Edward Carpenter (1844-1929): not a scientist but a writer and early gay activist, wrote famous pamphlet The Intermediate Sex (1908), modified Ulrichs’s ideas about “Uranian” love by arguing that biological sex and internal gender traits were separate and the mixture of femininity/masculinity in a person attracted them to someone who would balance out their own gender traits.  Homogenic Love is from 1894, one year before the infamous Oscar Wilde trial for “acts of gross indecency” changed the cultural landscape, but could not be published until 1902.

Discussion questions:
  1. What are some of Ellis’s major ideas and conclusions about homosexuality in the excerpts we’re reading?  How does this compare to debates in our own culture today—do some of these ideas still seem familiar?  Which ones/why?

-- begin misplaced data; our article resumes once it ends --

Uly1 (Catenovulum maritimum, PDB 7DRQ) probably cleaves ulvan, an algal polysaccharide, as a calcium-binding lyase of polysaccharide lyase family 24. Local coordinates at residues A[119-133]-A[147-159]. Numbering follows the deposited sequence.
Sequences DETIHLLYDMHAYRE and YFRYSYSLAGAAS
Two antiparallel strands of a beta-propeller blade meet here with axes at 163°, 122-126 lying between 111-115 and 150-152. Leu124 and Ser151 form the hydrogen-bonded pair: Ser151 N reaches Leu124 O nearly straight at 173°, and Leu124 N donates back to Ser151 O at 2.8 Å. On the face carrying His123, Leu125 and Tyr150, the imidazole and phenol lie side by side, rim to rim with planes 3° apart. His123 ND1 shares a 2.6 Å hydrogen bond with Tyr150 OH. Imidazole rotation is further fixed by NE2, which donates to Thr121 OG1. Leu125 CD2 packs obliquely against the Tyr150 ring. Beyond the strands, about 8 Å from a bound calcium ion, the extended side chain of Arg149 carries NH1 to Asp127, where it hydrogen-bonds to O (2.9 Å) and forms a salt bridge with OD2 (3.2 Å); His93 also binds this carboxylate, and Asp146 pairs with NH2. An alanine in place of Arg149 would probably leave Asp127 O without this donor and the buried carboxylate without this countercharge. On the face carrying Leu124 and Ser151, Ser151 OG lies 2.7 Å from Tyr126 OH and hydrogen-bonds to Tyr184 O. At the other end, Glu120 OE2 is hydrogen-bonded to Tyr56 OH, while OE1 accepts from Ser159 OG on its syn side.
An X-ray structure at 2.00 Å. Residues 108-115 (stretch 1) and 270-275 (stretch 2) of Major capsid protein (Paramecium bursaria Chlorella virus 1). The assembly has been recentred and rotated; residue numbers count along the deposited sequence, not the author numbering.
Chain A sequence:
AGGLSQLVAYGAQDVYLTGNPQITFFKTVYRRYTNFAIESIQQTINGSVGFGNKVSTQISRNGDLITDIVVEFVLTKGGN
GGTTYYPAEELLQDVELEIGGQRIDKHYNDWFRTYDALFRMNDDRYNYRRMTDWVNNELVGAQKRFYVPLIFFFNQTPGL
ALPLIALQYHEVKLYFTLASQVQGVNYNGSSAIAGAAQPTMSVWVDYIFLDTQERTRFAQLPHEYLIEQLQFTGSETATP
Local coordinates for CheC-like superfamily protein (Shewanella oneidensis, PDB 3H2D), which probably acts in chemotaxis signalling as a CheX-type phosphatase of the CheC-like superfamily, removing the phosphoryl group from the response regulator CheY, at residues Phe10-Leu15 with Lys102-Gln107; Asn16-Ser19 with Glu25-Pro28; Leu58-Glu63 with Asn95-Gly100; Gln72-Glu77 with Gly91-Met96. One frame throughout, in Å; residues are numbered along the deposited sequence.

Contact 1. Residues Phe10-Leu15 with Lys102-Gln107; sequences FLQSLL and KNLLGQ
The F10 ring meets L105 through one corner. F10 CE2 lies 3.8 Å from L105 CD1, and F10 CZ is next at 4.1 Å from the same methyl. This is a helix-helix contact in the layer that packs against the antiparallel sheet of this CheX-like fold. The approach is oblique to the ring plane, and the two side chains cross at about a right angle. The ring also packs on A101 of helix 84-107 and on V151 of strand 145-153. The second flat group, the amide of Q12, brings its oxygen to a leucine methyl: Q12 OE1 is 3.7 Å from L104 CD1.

2. How do Carpenter’s points compare to Ellis’s (and what are they)?
  3. How can you tell that there is also a specific agenda (social, cultural, political…) in the ways these seemingly objective scientific texts read and represent homosexuality?

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Identity, Queerness, and Love

“It is almost as if, starting from a certain point, every decisive political event were double-sided: the spaces, the liberties, and the rights won by individuals in their conflicts with central powers always simultaneously prepared a tacit but increasing inscription of individuals’ lives within the state order, thus offering a new and more dreadful foundation for the very sovereign power from which they wanted to liberate themselves.”